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(Update: system dump available) One T-Mobile Note 5 user reportedly just received Marshmallow
Update, 2:30PM: Danon Brown, with help from fellow XDA-er arter97, has come through with a system dump of the Note 5 Marshmallow build, as well as a full partition dump. Now it’s time to wait and see what goodies come out of it.
Original post, 04:40AM: We know that Samsung is working on bringing Marshmallow to its flagship collection, including the Galaxy Note 5. The timeframe of the update rollout is less clear, though if the experience of one T-Mobile user is any indication, Samsung has already made substantial progress.
XDA-developers forums user Danon Brown reports that his Note 5 (SM-N920T) received an update to Marshmallow by accident. Danon was playing with his phone’s software and ran into a problem regarding the IMEI code. He used Samsung’s Odin software to revert his device to the stock firmware and then he checked for updates. Instead of the most recent official firmware for his device, the phone updated to build.number MRA58K.N920TUVU2DOK5.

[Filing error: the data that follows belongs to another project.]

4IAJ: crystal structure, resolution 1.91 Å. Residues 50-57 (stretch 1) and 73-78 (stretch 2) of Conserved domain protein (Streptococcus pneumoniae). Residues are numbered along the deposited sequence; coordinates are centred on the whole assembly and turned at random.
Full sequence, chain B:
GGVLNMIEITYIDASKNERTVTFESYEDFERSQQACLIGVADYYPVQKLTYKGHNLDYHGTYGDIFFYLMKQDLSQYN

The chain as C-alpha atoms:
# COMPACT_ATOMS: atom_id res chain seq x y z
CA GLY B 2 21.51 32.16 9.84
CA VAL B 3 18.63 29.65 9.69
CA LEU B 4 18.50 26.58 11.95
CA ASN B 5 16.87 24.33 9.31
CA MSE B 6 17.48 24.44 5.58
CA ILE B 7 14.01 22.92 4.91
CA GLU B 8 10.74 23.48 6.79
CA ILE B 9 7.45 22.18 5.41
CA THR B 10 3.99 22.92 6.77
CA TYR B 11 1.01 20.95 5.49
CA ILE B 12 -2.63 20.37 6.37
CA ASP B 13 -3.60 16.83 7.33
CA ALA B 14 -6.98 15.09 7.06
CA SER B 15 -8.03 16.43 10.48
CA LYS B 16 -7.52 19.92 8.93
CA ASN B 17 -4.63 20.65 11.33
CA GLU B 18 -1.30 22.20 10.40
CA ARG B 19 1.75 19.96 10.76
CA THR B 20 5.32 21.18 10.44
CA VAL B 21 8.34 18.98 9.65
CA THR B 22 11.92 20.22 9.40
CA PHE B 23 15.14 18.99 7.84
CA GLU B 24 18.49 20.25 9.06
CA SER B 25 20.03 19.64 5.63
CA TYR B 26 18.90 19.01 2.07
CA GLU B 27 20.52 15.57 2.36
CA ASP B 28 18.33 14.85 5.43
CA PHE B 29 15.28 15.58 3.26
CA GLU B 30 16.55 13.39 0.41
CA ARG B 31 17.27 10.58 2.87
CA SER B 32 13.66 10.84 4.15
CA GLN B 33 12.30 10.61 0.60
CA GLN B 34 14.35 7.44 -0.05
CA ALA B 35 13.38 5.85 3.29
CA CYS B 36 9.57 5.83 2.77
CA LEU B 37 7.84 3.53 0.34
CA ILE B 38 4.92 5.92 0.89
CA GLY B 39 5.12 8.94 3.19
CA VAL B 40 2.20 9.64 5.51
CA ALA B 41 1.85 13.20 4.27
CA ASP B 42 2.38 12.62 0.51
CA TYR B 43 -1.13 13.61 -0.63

If you’re not fluent in OTA firmware numbers, MRA58K is the number of the stock Android 6.0 firmware released by Google on September 6.
Danon has several screenshots as proof that his device has indeed received a major update.
It’s important to note that we could be looking at a prank here, and, even if it’s legit, this build is likely not-final, so nothing is set in stone for now.
Also, the visual changes could be due to a theme being applied, though one of the screenshots shows that only the default theme was installed on the phone at the moment.
The most visible functionality change is the new permissions system – apps like Gmail or Hangouts now request access to specific capabilities when first ran.
Unfortunately, Danon Brown didn’t provide more details about the build, but he said he would try to extract a system dump from his device. In any case, we’ll keep an eye on the thread and update you if info that is more substantial leaks out.
It wouldn’t be the first time a user receives test firmware by accident. Last December, a Vietnamese user received an early Lollipop build on his Note 3 and promptly leaked it online. Perhaps history will repeat itself?